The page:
The omnipresent Norwegian image of the Danes, a more friendly one, depicts the southern neighbours as a lackadaisical and slightly hedonistic but immensely urbane and jovial people. Being the junior partner in the Scandinavian universe, Norway's national identity seems stronger and more boisterous than the Danish and Swedish ones.
Norwegians & Swedes — What’s the difference? | The American Norseman
In general, of course, small collective identities are more clearly defined and their incumbents suffer less from "identity problems" than the members of the large collectives that they define themselves in relation to. Estonian identity is more clearly bounded and less ambiguously defined than the Russian identity, and the same could be said of the Scottish--English or Welsh--English, Catalonian--Castilian or Breton--French identity relationships.
The cohesiveness of the Norwegian self-identity, which is today being weakened in some segments of the population and strengthened in others due to forces of globalisation, and its origin in an essentially Romantic, culturalist ideology, nevertheless makes the process of integration for immigrants very difficult.
Sweden The famous playwright August Strindberg, visiting Norway a few years before the breakup of the Swedish--Norwegian union, wrote in his journal that Norway reminded him of the deep tragedy of his own country. Being a new, young and fresh country with an open future, Norway showed, in a negative way, the quagmire into which Sweden had sunk; a hopelessly old-fashioned and decadent, stiff and inflexible country ruled by a degenerated aristocracy with soiled underwear, unable to shake off its past and become a modern and rational country.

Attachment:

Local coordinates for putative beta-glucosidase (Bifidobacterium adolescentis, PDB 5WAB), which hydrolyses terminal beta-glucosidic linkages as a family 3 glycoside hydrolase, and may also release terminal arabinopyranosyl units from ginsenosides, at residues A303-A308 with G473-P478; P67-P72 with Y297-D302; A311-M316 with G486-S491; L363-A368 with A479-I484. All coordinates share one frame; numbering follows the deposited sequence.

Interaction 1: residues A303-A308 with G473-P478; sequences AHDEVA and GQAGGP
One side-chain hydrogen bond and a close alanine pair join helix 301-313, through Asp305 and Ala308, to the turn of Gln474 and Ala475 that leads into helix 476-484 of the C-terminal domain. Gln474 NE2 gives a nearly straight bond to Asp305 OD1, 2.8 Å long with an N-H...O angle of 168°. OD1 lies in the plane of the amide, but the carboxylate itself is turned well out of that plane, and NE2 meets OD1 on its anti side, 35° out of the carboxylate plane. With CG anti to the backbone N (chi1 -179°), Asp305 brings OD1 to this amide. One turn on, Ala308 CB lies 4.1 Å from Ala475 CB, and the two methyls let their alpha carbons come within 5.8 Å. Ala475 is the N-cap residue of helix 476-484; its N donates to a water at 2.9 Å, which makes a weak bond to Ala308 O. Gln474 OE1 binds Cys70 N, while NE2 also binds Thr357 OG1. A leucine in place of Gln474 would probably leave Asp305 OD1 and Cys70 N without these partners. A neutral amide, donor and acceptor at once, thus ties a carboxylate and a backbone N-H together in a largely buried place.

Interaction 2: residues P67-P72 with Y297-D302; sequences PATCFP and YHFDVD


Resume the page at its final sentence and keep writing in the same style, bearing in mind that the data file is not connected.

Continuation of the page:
- The Scandinavian Languages: 3 For The Price Of One?
- Norway–Sweden relations
- Swedes Vs. Norwegians?
Strindberg was soon proven wrong. Twentieth-century Swedish nation-building has, with spectacularly successful results, aimed at transforming the very life-worlds in which Swedes lived.
The social-democratic notion Folkhemmet "The People's Home"which embodied all levels of society from the conjugal bond to the state bureaucracy, was an Enlightenment ideal promoting equality, rationality and modernity.
Already before the Second World War, the Swedish state was at work efficiently replacing traditional ways of life with modern ones. The country was industrialised and urbanised, educational institutions were modernised, and official campaigns taught people principles of hygiene, punctuality, abstract duty and so on.
Postwar Sweden has been described both as a cold, authoritarian and joyless society this was Hans Magnus Enzensberger's view and as the most modern and advanced society in the world. Only very recently, during the current economic recession and ideological crisis in Swedish social democracy, has cultural romanticism and nostalgia played a central part in official twentieth-century Swedish nationhood. Unlike the Norwegian national identity, which draws on rural tradition and past glories for its substance, the Swedish identity has -- quite contrary to Strindberg's expectations -- been essentially future-oriented and modern throughout this century.
Since Sweden is the dominant state in the Nordic area, Swedish identity has often been conflated domestically with Nordic identity, and the ideology of pan-Nordism is more powerful there than elsewhere, with the possible exception of the Swedish-speaking minority in Finland.